As Janet Lewis at Macquarie Securities in Hong Kong points out, while regulations governing the sale of used cars vary from province to province, in general dealers must act as brokers between sellers and buyers. That is because value added tax would be incurred if they took temporary ownership of vehicles, putting further strain on already tight cash flows.

When such wrinkles are finally ironed out, the inevitable surge in Chinese used car sales will also benefit car manufacturers now contending with a “new normal” of falling margins in what has historically been their most lucrative market.

In developed economies, ancillary activities including maintenance, trade-ins and used car sales have helped dealers sustain profits as new car margins are squeezed. But in China dealers have too often been, as industry consultant Bill Russo puts it, “dogs who just want to be fed”, solely reliant on buoyant new car demand.

When the going got tougher over recent years, dealers demanded ever bigger discounts and one-off subsidies from their manufacturer suppliers. By contrast, in the boom years after the global financial crisis, China was one of the few countries where to own a car dealership was to collect a lazy economic rent. The pickings were so easy that in at least one recent high-profile corruption case, a senior official’s son was gifted a stake in a Toyota dealership.

The emergence of a proper Chinese used car market will help everyone from the ruling Communist party by boosting economic growth, to the world’s largest multinational carmakers by boosting dealer profits. Who knew that used car salesmen could be such an asset to society?

tom.mitchell@ft.com

Click here to read this article at FT.com

Letter in response to this article:

Digital Disruption in China’s Automotive Industry

Gao Feng Insights Report, January 2016

We are pleased to share with you our paper titled: Digital Disruption in China’s Automotive Industry. Recent advances in mobile connectivity, big data and social networks have infiltrated the traditional automotive industry and are beginning to redraw the competitive landscape among traditional hardware companies and digital “disruptors”.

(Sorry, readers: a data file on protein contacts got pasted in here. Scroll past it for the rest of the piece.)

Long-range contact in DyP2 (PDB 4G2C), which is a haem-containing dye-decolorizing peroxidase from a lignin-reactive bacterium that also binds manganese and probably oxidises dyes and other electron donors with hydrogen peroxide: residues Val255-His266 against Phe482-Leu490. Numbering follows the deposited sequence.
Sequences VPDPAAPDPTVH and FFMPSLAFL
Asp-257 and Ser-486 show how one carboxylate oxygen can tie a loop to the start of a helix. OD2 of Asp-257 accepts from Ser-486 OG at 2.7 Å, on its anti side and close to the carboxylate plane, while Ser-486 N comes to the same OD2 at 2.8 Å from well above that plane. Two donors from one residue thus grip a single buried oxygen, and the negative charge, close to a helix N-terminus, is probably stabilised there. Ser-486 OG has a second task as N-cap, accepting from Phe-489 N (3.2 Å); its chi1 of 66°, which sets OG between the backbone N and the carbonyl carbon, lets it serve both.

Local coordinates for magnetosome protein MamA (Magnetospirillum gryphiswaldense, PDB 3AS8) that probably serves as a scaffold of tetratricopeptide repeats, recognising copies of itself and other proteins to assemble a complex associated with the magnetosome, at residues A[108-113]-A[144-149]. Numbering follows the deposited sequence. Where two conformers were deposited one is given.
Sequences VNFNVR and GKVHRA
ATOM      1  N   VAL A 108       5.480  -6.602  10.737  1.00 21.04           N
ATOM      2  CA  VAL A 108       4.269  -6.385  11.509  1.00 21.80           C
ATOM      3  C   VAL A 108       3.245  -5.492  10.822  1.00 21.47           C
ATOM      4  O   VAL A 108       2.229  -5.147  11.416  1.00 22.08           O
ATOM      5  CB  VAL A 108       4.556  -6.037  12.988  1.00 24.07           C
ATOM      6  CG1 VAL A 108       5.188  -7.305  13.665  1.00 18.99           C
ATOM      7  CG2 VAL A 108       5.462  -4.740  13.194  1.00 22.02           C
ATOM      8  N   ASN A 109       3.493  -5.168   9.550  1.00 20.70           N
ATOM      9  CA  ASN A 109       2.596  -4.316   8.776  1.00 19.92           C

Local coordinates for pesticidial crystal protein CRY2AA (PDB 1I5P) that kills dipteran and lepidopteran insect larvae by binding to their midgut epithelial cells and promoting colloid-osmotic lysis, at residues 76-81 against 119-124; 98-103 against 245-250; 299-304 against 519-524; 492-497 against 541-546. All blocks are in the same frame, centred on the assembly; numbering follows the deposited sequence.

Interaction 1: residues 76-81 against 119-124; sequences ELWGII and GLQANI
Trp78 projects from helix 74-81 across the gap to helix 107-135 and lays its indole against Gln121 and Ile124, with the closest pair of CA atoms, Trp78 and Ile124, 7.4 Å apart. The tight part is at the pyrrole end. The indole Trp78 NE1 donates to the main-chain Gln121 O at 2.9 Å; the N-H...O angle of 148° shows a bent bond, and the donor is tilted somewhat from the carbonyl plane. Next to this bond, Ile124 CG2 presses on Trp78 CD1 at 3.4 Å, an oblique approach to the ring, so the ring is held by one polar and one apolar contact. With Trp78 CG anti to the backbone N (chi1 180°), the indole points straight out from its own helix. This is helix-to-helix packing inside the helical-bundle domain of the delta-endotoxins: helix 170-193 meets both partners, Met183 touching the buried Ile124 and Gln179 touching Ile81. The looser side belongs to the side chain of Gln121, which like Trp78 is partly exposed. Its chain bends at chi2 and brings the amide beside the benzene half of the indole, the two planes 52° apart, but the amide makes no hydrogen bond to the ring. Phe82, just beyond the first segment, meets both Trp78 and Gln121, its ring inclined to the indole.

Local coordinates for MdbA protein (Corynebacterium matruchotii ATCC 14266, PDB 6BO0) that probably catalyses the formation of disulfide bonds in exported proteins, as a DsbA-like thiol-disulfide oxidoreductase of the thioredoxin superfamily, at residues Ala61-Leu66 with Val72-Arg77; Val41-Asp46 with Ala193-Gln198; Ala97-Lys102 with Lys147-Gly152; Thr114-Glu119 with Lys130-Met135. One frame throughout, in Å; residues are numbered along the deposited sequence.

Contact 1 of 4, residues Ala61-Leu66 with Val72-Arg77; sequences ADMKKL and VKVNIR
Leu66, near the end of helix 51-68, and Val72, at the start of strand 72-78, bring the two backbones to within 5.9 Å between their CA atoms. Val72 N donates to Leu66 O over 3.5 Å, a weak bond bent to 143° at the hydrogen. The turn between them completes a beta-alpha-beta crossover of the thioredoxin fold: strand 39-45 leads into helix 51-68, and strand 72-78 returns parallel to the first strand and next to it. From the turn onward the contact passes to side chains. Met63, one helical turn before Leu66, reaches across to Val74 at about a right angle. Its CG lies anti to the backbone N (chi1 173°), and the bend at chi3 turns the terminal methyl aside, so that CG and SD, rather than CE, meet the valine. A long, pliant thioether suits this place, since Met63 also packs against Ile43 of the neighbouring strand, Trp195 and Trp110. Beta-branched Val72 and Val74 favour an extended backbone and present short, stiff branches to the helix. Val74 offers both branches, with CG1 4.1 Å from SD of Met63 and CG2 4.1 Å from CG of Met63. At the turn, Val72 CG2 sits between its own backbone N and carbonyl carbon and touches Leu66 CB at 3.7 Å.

The traditional automotive industry, where technology innovation has primarily been focused on powertrain and safety systems, must now contend with new forms of mobility services that are transforming the business model of the auto industry. The conventional hardware-centric, sales-driven, asset-heavy, and ownership-based business model with sporadic customer interactions is being superseded by more connected, on-demand, cost-effective, personalized mobility services. This new form of “connected mobility” is driving new technologies in the areas of navigation, analytics, driver safety, driver assistance and information virtualization.

China’s automotive industry is at the forefront of digital disruption as this transformation is happening much faster in China than the rest of the world, and China will leapfrog to a new era of personalized and electrified mobility.  The unique context of China’s urban transportation challenge, the high rate of adoption of mobile device connectivity, combined with the rapid and aggressive introduction of alternative mobility and ownership concepts will compress the time needed to commercialize smart, connected car technology and related services.  These conditions may permit China to “leapfrog” to towards a new era of personalized and electrified mobility.

We welcome your comments and feedback on our briefing paper or in general about our firm. We would be glad to meet you in person to share our data and perspectives in a fuller manner. Please let us know if you are interested in meeting and discussing directly how we can help you to operationalize these insights.